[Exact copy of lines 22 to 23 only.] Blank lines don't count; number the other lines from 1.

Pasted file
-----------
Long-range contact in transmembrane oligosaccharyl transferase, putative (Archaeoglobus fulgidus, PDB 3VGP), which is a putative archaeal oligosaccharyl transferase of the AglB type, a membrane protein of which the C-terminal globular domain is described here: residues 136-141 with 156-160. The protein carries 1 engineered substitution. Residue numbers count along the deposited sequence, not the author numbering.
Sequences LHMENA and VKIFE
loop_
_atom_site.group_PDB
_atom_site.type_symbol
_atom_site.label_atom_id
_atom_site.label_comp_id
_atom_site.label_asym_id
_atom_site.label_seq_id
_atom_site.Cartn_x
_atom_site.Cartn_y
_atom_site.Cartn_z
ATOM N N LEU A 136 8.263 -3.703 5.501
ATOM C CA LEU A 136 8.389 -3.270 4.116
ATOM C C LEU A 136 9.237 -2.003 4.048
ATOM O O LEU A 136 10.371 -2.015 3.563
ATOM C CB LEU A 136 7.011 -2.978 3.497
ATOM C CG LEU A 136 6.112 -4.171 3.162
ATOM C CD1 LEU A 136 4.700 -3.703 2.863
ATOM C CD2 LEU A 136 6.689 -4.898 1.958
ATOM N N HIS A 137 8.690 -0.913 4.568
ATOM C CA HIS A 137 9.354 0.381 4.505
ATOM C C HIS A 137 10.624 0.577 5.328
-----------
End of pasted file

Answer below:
ATOM C CA HIS A 137 9.354 0.381 4.505
ATOM C C HIS A 137 10.624 0.577 5.328